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Essential Fatty Acids: Battle of the "Good Fats"

 Austin Healy



Essential fatty acids (EFAs) are the "good fats" that have recently been taking the media by storm because of their claimed positive health benefits.  They are essential to human health, but cannot be synthesized by the body and therefore must be obtained through diet.  There are two types of essential fatty acids: Omega-3s and Omega-6s.  This article will show the alleged benefits of these essential fatty acids as well as investigate the different sources of these EFAs in hopes to determine the source that is most beneficial to the claims being made.

Omega 3s: 

There are three major types of omega 3 fatty acids that are ingested in foods and used by the body: alpha-linolenic acid (ALA), eicosapentaenoic acid (EPA), and docosahexaenoic acid (DHA). When consumed, the body converts ALA to EPA and DHA, the two types of omega-3 fatty acids more readily used by the body.

Research indicates that omega-3 fatty acids reduce inflammation and help prevent certain chronic diseases.  Among this list of chronic diseases are heart disease, stroke, arthritis, skin disorders, diabetes, high cholesterol, high blood pressure, breast, colon and prostate cancer, and depression as these "essential fatty acids are highly concentrated in the brain and appear to be particularly important for cognitive and behavioral function." 

Fish oils and plant oils are the primary dietary source of omega-3 fatty acids.  EPA and DHA are found in cold-water fish such as salmon, mackerel, halibut, sardines, and herring. ALA is found in flaxseeds, flaxseed oil, canola oil, soybeans, soybean oil, pumpkin seeds, pumpkin seed oil, purslane, perilla seed oil, walnuts, and walnut oil.  ALA is also found in dark green leafy vegetable such as spinach and broccoli. In addition to the dietary sources described, EPA and DHA can be taken in the form of fish oil capsules.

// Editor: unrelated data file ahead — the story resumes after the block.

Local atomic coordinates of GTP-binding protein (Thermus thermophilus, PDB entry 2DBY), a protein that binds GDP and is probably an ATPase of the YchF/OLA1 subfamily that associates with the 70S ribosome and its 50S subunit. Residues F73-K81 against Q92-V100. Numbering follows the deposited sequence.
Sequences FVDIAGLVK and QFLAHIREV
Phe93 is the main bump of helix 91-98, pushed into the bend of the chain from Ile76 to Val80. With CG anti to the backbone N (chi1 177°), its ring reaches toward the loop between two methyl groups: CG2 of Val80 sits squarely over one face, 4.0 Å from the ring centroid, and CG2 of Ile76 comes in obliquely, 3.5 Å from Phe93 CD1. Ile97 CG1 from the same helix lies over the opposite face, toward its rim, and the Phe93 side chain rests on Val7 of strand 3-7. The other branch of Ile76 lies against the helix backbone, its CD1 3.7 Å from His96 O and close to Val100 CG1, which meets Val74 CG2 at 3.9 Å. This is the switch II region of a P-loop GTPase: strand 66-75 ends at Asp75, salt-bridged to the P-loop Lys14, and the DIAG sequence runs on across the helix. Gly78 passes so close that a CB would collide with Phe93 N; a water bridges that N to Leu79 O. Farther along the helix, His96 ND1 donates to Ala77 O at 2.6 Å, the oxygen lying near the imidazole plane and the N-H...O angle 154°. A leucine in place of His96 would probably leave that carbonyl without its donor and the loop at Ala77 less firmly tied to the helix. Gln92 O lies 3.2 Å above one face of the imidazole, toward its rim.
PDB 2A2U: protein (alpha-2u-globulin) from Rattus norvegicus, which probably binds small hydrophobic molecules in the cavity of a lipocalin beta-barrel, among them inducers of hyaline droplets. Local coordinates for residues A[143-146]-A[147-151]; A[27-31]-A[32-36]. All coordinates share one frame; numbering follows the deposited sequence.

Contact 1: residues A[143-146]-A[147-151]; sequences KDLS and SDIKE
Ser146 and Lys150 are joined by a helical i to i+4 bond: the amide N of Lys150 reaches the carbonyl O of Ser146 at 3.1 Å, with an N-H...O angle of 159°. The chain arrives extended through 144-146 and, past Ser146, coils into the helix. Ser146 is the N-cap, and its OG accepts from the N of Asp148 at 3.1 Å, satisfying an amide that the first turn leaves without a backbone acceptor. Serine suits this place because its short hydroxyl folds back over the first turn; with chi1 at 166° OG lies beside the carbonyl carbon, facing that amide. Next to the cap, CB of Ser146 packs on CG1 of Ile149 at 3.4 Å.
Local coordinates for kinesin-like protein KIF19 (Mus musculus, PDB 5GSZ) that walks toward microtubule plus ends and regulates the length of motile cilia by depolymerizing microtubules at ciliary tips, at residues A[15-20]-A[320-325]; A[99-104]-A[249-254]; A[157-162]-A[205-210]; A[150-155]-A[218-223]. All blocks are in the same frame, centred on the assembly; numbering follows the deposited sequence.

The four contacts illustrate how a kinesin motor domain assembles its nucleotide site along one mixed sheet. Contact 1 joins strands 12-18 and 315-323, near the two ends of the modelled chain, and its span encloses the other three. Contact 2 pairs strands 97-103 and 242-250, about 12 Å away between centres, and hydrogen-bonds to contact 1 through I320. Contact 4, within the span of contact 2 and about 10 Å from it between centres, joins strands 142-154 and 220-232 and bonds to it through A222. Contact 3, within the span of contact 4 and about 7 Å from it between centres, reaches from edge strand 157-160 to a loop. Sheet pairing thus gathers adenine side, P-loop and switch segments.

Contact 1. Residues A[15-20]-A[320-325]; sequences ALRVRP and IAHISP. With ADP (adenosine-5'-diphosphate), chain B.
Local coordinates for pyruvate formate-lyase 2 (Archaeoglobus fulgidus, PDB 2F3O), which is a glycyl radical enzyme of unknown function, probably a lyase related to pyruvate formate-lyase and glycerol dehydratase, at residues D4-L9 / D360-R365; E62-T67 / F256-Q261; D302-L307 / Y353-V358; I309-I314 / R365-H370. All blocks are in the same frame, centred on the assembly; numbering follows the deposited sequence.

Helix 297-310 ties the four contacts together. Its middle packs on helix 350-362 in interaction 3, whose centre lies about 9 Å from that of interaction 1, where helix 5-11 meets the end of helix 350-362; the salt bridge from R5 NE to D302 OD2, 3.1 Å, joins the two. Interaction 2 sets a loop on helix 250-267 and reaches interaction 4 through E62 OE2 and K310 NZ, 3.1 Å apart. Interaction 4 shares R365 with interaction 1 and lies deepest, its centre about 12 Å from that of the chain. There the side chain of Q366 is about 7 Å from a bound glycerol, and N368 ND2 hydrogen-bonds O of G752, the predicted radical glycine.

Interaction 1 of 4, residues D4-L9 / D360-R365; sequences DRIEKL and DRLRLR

Omega 6s: 

Linoleic Acid is the primary Omega-6 fatty acid. A person of good health and fit nutrition will convert linoleic acid into gamma linolenic acid (GLA), which will later be manufactured with EPA from the Omega-3 group into eicosanoids (the body’s cellular check and balance system.).  These essential fatty acids have shown to play a fundamental role in several physiological functions. 

Safflower, Sunflower, Corn, Soya, Evening primrose, Pumpkin, and Wheatgerm are the primary sources of omega-6 fatty acids.





The Dilemma: 

Research is stressing the importance of maintaining a balance between omega-3 and omega-6 fatty acids in the diet. An improper balance of these essential fatty acids contributes to the development of disease while a proper balance helps maintain and even improve health. A healthy diet should consist of roughly one to four times more omega-6 fatty acids than omega-3 fatty acids. The typical American diet tends to contain 11 to 30 times more omega-6 fatty acids than omega-3 fatty acids.  According to many researchers, this imbalance is a significant factor in the rising rate of disorders in the United States.


The Fix:

For most Americans, the emphasis now needs to be on increasing omega-3 fatty acids to make the ratio more even. Increasing the intake of omega-3 fatty acids naturally brings the ratio of omega-3 and omega-6 fatty acids back into a healthier balance or an optimally 1-1 balance that was believed to be present in our ancestors. This is best achieved by reducing the consumption of omega-6-rich foods, while at the same time increasing the intake of omega-3-rich foods or supplements.





Battle of the Best Omega 3 Sources

 Dietary Sources: Marine vs. Plant



 The Claims:

As stated before, marine sources of Omega-3s are of a different type than those found in plants.  The source of plants, ALA, needs to be converted by the body into EPA and DHA.  Since this conversion is somewhat slow (only about 15% of EPA and 5% DHA converted from DHA), and very inconsistent due to a lot of factors that inhibit conversion such as diet, drugs, alcohol, high intake, etc. some claim that fish sources are best because of the lack of conversion process.

According to Dr. Rudin, author of Omega-3 Oils; A practical Guide, plant-based Omega 3s are more beneficial.  Because the body can make EPA and DHA from ALA, and because "ALA is an essential compound needed by the body for numerous essential long-term functions", he claims that plant-based Omega 3s are a better source.